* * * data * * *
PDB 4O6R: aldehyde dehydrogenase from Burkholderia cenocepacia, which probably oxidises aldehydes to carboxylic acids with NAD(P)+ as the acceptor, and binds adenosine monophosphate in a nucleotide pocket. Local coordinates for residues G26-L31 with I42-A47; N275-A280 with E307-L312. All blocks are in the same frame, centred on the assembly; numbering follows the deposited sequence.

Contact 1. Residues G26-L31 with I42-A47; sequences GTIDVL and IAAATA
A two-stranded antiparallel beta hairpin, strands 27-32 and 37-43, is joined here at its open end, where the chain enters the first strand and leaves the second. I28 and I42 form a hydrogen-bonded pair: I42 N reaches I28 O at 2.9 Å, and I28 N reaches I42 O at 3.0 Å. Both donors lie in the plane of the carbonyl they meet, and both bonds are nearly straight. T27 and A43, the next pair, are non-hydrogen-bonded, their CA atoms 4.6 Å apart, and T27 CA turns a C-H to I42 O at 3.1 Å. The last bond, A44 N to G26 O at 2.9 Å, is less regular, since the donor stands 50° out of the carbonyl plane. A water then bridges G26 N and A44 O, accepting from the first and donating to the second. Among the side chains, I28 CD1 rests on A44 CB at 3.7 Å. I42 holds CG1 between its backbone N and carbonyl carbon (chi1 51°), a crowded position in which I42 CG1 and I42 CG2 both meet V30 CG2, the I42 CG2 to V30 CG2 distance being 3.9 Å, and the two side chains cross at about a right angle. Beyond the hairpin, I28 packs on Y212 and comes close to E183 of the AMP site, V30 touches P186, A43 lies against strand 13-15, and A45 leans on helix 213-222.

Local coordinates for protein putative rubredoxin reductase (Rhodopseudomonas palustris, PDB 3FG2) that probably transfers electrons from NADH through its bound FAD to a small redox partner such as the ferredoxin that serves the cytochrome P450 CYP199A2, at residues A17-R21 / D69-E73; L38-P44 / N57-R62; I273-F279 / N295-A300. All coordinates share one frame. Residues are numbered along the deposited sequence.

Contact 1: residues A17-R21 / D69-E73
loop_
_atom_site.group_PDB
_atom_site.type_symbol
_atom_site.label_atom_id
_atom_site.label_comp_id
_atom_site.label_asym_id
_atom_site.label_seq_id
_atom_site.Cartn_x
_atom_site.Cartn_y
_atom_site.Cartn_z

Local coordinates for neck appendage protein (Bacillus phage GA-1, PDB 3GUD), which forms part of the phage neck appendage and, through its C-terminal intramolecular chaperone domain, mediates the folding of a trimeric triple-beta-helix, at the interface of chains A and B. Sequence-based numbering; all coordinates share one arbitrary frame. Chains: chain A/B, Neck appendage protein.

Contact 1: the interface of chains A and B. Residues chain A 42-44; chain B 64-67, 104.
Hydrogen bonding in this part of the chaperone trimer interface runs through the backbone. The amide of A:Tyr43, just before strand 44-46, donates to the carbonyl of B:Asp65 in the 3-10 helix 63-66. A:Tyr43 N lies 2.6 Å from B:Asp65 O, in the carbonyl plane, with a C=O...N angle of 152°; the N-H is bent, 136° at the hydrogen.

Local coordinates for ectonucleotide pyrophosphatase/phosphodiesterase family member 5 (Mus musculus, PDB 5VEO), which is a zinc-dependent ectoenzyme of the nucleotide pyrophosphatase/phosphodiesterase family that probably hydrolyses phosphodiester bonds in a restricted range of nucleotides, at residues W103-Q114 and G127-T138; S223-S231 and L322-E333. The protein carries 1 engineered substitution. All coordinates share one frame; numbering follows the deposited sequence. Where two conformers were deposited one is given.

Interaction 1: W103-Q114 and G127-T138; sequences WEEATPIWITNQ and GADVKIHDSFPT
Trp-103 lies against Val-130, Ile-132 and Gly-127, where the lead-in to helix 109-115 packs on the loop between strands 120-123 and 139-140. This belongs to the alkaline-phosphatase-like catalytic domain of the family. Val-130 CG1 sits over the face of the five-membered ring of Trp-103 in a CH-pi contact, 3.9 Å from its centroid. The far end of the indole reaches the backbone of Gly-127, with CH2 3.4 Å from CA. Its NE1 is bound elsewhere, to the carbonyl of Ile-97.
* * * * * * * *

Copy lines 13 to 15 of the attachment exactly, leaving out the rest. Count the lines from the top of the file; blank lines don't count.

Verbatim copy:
_atom_site.Cartn_x
_atom_site.Cartn_y
_atom_site.Cartn_z